Feeds:
Posts
Comments

Posts Tagged ‘weekend’

IMG_3693

Hot pastrami on rye, Ben’s Best, Queens.

It’s not like it ever stops, but lately it seems societal angst about food has been escalating, spinning off madly into illogic. It’s worrisome, and it’s not necessary.

Here’s the thing, and I’m speaking as someone who knows from illness (most of my 30s) that kept me from eating a lot of foods, and from being overweight (through high school and college). I learned a lot from being fat and from being sick. The answers are actually pretty simple, so let’s not make it any harder than it has to be.

1) Food is about balance. It’s not about eliminating entire food groups, or about denouncing natural ingredients, or about imposing senseless deprivation upon ourselves. Let’s keep sugar, fats, and carbs off the cosmic dartboard. That’s no way to live.

The body can manage short bouts of overdoing the fat and calories. While in Scotland for a week I watched my ex eat a classic UK breakfast: bangers, buttered toast, eggs, the works. This meal was for centuries the rich but wholesome foundation of a working farmer’s day, and that farmer needed every calorie. My ex is not a farmer. Yet he survived. For a week, the body can handle almost anything.

Historically, the human race has more or less structured their lives around eating moderate portions of wholesome foods plus the odd treat during the week, and blowing the lid off a bit on weekends (Sunday dinner) and holidays (eggnog). This system worked pretty well. It’s when we started to eat as if every day was a weekend, as if every day was a holiday, that we got ourselves into trouble.

Now a lot of people hand out stickers on Halloween instead of candy. This is a tragedy and a travesty, an adulterated—and I use that word deliberately—slam in the face of tradition. Part of the euphoria kids feel on Halloween is based on indulging in treats—treats that, during the year, they’re only allowed on occasion. Adults need to act like adults again. We need to re-establish moderation, to maintain balance in everyday eating. Lose the damn stickers. For one night a year, bring back the Milky Ways.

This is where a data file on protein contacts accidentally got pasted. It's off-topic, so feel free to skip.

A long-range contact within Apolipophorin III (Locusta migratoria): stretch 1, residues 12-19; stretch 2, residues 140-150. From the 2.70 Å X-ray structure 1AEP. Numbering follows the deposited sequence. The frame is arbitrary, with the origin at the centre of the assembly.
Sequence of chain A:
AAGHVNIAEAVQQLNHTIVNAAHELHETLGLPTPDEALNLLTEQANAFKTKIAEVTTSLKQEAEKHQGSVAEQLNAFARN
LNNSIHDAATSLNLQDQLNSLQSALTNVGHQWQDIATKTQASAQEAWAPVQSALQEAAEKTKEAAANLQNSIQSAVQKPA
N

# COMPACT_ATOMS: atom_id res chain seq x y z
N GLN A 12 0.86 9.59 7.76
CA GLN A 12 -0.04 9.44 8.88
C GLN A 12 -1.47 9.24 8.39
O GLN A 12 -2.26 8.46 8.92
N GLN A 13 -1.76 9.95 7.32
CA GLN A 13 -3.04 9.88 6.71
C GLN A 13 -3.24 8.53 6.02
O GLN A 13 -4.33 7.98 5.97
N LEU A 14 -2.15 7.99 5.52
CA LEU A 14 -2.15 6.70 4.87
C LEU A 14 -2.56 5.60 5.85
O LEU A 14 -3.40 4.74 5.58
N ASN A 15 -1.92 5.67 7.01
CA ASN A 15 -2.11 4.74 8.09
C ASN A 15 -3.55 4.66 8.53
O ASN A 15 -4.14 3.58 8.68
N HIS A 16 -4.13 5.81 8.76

2) Food is pleasure. There is nothing quite like experience of eating the first slurpy peach of the season, or a warm fat heirloom tomato pulled off the vine. But neither is there anything quite like Aunt Rosemary’s lasagna fresh from the oven, or Mom’s sour cream coffee cake. These foods deserve honor, not our projected castigation and reproach. Too much of anything is no good, be it Pop-Tarts or fresh blueberries. Enjoy rich foods, every single mouthful. Eat them slowly. Appreciate them. Write about it and describe it passionately, if you’re as nutty as I am. Treat them like the treats they are. 

3) Food is connection. Food is not just for silencing hunger. Other hungers are fed as well: our need to express love and to feel loved, to protect and to feel safe, to share memories and to remember. I love cooking for people, and I love tasting other people’s gifts of food. Everybody gets so excited. It’s powerful. I love sharing what I’m eating and being offered bits of my friends’ food. Some people hate that, but not me. It’s a sign of intimacy. When you go out a lot to eat with actors, food gets passed around. I have one friend who never wants his pickle, so I take it. Recently I picked all of the peaches out of his fruit cocktail with my fingers. It’s not classy, but it’s home—even if you’re away from it.

Go easy on yourselves, everybody. Keep balance in your eating. Enjoy everything. We’re supposed to be happy on this planet.

And now, if you’ll excuse me, I’m going to get a peanut butter moose tracks cone. And I’ll live.

 

Advertisements

Read Full Post »